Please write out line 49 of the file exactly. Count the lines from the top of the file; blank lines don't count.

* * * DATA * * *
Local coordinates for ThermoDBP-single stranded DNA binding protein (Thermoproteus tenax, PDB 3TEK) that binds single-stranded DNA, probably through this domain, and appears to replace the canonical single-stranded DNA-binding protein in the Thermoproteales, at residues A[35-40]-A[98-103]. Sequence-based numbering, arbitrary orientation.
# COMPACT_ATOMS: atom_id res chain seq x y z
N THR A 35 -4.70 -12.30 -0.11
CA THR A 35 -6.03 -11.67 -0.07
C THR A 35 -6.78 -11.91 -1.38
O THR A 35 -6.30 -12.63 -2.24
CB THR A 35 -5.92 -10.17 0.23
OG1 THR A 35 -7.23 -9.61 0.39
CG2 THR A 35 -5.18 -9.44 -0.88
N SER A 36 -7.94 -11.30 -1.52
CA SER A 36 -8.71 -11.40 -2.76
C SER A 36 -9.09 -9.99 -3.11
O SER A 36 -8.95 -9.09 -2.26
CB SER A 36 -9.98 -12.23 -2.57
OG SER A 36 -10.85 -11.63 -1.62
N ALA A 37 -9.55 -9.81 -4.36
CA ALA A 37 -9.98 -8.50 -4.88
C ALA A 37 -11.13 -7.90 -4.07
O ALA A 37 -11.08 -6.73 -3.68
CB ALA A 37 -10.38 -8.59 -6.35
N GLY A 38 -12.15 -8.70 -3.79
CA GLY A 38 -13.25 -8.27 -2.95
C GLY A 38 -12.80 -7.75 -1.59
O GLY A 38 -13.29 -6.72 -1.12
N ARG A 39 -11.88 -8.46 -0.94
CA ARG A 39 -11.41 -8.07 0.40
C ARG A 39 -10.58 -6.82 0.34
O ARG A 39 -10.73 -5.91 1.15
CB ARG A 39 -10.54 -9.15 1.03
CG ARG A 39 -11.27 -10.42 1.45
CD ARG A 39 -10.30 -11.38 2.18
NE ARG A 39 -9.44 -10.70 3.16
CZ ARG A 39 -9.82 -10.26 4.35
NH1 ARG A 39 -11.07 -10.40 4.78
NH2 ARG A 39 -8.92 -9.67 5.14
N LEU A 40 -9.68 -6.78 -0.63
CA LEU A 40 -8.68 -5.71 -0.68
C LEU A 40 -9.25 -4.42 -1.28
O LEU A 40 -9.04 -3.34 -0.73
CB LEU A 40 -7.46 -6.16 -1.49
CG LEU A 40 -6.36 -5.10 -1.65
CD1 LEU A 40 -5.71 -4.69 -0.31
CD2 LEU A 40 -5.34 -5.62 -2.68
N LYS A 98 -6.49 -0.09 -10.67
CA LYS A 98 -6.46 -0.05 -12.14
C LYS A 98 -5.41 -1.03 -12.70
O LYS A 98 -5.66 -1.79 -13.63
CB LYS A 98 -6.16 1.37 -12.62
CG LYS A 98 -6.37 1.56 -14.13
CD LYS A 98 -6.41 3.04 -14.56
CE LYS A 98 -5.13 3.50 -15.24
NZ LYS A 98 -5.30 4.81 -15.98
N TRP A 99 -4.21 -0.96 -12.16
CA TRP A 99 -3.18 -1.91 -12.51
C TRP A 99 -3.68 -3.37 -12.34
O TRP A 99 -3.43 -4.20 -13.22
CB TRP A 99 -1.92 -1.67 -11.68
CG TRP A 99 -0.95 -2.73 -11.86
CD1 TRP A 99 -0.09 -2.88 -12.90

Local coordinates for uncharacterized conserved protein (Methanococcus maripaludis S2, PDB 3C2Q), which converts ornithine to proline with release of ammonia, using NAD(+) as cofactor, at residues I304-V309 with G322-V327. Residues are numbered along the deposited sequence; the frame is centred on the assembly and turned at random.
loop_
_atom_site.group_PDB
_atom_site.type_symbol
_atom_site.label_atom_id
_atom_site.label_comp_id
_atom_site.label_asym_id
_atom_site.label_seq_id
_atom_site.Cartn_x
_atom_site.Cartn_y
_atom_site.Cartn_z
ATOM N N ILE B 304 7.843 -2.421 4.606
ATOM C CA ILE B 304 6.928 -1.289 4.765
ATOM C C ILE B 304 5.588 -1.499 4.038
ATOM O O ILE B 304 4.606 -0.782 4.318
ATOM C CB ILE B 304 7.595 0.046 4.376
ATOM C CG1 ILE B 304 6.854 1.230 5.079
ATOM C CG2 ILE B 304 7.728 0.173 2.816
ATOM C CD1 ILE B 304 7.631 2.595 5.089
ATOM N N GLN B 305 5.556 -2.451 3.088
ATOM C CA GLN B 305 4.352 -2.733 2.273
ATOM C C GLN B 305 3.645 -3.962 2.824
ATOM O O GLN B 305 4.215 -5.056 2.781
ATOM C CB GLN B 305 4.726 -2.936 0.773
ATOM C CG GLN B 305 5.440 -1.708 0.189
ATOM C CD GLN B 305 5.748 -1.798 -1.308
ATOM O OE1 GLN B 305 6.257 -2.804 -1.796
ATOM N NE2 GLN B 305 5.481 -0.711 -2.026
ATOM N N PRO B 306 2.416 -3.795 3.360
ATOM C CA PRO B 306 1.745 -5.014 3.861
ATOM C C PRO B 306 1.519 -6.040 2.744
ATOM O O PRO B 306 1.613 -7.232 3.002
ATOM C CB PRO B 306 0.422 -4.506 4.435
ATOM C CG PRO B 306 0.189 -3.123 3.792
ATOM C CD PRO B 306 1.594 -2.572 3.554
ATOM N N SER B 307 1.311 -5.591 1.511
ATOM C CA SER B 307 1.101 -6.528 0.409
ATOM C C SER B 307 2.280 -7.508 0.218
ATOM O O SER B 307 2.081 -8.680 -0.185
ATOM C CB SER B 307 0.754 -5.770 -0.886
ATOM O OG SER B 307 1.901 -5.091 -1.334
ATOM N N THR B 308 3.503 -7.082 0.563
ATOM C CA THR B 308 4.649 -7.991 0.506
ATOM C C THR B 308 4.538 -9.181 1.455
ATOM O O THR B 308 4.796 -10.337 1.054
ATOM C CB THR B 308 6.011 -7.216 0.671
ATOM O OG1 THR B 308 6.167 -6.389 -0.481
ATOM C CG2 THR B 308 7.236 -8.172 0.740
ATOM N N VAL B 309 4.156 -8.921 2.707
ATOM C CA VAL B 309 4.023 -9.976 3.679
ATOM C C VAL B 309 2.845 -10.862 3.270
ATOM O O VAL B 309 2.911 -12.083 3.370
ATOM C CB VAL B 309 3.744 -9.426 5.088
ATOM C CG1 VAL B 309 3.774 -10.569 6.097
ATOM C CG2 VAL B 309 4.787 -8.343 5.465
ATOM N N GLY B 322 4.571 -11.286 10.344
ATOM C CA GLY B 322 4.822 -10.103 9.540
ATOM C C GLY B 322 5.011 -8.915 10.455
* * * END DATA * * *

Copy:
CG LYS A 98 -6.37 1.56 -14.13